Parks and Recreation has been implementing conservation practices in our journey toward saving energy, by updating and adapting our operational techniques, equipment, and infrastructure. We’ve also upgraded lighting and control systems to be more energy efficient.
Lights: We’ve upgraded lighting and control systems to cut energy usage. Many parks requiring lighting for large outdoor and indoor spaces are equipped with LED bulbs and auto-timer controls which significantly reduce the energy and maintenance costs. These lightings also have a longer equipment life cycle.
Solar energy: Solar panels offer a robust and cost-effective means of generating clean, renewable energy in parks. Solar energy not only helps lower greenhouse gas emissions on public lands but also helps to power some of the remote “off-grid” sites within our park system with minimal disruption to the environment.
Synthetic fields: Synthetic turf offers better drainage allowing for year-round play and reducing water usage dramatically without sacrificing aesthetic standards. Additionally, synthetic fields don't need mowing or application of pesticides or fertilizers that cause harmful emissions.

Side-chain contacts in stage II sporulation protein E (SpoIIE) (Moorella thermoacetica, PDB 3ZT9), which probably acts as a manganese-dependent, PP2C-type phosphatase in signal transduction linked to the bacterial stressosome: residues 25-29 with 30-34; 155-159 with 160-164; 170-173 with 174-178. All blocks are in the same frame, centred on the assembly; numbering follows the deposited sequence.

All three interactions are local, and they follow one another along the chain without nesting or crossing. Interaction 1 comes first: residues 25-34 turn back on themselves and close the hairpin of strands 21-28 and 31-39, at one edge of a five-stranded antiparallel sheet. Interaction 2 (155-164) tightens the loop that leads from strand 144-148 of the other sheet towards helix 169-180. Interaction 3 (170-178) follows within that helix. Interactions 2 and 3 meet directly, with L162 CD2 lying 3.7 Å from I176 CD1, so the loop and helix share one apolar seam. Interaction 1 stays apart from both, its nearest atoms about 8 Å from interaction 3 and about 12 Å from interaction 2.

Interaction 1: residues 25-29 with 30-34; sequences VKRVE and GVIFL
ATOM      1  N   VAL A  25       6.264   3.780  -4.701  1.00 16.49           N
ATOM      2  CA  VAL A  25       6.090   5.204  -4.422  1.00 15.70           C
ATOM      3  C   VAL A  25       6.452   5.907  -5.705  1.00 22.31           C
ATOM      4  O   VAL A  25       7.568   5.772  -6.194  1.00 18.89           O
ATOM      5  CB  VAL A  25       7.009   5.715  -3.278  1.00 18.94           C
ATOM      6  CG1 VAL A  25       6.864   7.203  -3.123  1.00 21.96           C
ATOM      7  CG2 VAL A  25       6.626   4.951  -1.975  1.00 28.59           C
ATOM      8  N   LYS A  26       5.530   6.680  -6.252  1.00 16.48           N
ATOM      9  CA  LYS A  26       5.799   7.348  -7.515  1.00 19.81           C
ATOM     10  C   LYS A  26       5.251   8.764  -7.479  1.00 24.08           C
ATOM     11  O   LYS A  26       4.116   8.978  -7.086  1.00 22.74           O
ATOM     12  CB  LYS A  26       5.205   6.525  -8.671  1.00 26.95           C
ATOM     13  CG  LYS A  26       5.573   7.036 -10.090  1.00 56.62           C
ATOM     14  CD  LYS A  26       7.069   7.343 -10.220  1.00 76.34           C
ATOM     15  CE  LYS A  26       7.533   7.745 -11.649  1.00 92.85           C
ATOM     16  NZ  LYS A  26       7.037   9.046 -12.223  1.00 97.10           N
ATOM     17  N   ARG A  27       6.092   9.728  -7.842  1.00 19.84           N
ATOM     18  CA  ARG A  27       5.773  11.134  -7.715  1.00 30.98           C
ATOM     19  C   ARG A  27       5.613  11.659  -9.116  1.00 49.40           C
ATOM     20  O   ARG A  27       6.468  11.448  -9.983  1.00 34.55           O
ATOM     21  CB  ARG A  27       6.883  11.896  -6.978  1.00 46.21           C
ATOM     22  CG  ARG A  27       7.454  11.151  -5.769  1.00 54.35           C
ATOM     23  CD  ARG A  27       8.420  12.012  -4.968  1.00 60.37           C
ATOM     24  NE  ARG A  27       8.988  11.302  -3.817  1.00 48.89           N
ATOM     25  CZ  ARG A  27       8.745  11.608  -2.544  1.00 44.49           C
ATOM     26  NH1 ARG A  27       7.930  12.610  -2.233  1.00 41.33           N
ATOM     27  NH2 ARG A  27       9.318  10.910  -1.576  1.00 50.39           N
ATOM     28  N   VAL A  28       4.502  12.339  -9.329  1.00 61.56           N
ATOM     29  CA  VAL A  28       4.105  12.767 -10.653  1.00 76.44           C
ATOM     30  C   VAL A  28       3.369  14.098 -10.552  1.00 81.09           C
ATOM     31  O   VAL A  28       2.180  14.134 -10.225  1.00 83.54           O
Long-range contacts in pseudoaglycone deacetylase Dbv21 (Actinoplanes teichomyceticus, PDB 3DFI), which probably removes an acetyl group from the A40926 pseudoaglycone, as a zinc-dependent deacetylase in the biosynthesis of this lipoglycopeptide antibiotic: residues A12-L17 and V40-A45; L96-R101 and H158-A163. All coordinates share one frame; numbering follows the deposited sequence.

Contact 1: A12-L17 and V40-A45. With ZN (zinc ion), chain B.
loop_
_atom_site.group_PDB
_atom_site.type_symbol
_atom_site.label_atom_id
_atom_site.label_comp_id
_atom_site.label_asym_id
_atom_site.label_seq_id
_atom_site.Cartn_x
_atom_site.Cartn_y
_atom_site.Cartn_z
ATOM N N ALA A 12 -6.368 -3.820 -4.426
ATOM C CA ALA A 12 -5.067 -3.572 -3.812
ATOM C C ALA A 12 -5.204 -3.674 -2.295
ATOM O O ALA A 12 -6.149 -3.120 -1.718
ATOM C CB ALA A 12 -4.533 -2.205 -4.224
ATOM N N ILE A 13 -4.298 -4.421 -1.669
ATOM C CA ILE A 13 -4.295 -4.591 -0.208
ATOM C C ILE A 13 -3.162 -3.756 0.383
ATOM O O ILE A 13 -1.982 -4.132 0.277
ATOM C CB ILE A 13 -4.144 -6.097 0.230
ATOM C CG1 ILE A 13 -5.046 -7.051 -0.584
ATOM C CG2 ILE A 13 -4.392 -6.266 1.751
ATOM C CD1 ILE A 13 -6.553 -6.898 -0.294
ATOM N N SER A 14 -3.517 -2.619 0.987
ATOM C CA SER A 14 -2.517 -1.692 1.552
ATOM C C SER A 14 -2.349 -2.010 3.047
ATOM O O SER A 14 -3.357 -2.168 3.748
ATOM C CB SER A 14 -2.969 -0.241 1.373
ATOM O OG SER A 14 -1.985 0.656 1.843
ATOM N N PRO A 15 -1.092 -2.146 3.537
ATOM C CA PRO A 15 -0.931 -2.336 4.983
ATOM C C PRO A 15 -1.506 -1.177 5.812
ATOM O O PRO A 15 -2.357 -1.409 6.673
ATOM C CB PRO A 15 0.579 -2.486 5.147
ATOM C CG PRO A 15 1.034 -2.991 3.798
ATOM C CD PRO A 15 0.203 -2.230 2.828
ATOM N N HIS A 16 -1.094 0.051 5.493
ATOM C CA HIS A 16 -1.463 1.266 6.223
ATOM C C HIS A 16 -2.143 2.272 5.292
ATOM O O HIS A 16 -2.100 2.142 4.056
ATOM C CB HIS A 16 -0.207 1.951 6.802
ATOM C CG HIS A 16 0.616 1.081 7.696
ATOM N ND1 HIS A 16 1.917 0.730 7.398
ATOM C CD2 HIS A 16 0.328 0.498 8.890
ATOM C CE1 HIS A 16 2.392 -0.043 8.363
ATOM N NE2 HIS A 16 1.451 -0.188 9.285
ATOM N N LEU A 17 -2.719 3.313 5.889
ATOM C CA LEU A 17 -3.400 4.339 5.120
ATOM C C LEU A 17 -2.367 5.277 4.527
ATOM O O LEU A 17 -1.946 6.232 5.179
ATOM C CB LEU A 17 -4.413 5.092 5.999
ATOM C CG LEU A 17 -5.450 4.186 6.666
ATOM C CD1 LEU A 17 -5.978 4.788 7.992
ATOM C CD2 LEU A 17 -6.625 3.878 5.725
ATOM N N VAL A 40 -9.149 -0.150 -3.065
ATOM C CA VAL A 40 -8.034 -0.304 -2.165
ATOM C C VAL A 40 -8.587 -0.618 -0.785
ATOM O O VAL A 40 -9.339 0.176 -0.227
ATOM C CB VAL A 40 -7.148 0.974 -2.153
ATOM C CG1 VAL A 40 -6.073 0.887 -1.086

Energy-saving building: In designing future park structures, energy-saving materials, appliances, and HVAC are considered in our parks’ buildings. For example, Catoctin Creek Nature Center features a vegetated green roof design and a geothermal HVAC system. The geothermal HVAC can heat and cool the nature center without burning any fuel or emitting greenhouse gases.
The benefits of the green roof include:
Improved water quality by reducing stormwater runoff
Mitigates the heat island effect
Extends the service life of the roof
Improves oxygen and carbon dioxide ratio and reduce air pollutants